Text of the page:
#24: Ontario-based businesses and the innovation born as a result of COVID-19
Peter Faist, founder and CEO: Staffy, founded in 2015, is an on-demand marketplace, connecting skilled contractors looking for flexible work to organizations with flexible shifts to fill.
The Spark: What were you working on prior to March 2020?
PF: Prior to March 2020, Staffy was focused on the hospitality industry. We helped bars, restaurants, catering companies and event spaces find skilled front-of-house and back-of-house contractors. We recognized that there was a need for Staffy in retail, healthcare, construction, and general labour, but we wanted to focus on one industry. After perfecting the model and expanding to more cities, we thought we would look at new industries. And that plan was working really, really well. Until COVID-19 hit.
Being an entrepreneur is hard, but it’s even harder in the middle of a crisis. When there is this much change and uncertainty, you have to stay nimble and flexible.
The Spark: How did you decide to pivot to fight against COVID-19 and help people during the pandemic?
PF: Overnight, the hospitality industry was decimated. With states of emergencies declared, restaurants, bars and event spaces had to shut down completely or reduce their staffing significantly to support takeout and delivery services. All of a sudden, the 30,000 independent contractors who had been using our platform for earnings to supplement their incomes were looking to us for support. That was hard. When the hospitality industry shut down, our business dropped 98 percent. I was obviously focused on reducing our expenses and overhead so that I could extend Staffy’s run rate and give my core team confidence that I could continue to pay them for a few months. But Staffy’s survival, that of my core team, was dwarfed by this obligation I felt to our broader community of independent contractors. They also had rent to pay and food to buy. What could I do to help find some work opportunities? I realized that delivery platforms like Instacart, Cornershop and Amazon would likely be in demand and need to supplement their workforce, as would supermarkets and retailers. I started to reach out, leveraging my network and posting on social media, but also cold emailing. I was hustling really hard, my team was hustling really hard and we were starting to see some traction. We also started to hear from healthcare organizations. At first, it was for general labour or kitchen staff. But then there were requests for nurses and personal support workers. So, I looked to Eric Wood, Staffy’s community manager, and said, “Staffy is now expanding to healthcare.” A lot of our processes and systems could scale but we had to learn a lot and quickly about healthcare designations and regulations. We knew that in helping these organizations find skilled contractors to fill these essential shifts, we needed to be very cautious in crossing our t’s and dotting our i’s.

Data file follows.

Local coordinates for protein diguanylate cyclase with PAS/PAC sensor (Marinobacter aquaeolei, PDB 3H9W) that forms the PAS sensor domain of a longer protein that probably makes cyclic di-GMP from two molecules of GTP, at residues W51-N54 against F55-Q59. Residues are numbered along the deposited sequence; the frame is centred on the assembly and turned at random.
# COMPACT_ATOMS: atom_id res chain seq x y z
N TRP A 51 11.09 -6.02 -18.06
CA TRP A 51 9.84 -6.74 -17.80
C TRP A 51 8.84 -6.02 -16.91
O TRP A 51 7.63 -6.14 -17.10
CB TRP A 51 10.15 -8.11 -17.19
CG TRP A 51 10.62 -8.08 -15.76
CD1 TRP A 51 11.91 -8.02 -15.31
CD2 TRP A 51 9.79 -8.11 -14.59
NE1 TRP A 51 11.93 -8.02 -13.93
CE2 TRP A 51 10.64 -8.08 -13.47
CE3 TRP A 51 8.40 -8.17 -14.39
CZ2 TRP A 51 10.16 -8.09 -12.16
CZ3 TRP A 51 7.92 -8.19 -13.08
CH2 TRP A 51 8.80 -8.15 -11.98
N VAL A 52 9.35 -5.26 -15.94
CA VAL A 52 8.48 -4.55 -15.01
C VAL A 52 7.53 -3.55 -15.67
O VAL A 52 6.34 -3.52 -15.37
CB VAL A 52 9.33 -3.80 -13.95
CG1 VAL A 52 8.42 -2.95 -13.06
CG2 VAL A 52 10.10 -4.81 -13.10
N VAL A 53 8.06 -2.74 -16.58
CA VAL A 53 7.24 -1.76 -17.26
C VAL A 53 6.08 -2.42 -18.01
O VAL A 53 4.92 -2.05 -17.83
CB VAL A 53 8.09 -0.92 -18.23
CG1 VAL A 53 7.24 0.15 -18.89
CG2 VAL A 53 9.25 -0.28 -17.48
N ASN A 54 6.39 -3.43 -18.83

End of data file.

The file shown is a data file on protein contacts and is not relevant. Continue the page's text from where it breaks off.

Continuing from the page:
The Spark: What have you learned from pivoting? How did your day-to-day business change?
PF: Being an entrepreneur is hard, but it’s even harder in the middle of a crisis. When there is this much change and uncertainty, you have to stay nimble and flexible. But at the same time, you have to stay focused on the end goal. Our day-to-day operations, which previously felt like a marathon, now feels like a sprint. Every day we are working to find new opportunities for our skilled contractors, but there has been the added urgency of filling essential services shifts for healthcare organizations in need.
The Spark: What has business been like since making the change?
PF: Staffy is now active in three verticals: healthcare, general labour and hospitality. With hard work, hustle and heart, we’ve seen our core business metrics grow 10 times. But there is much more to do.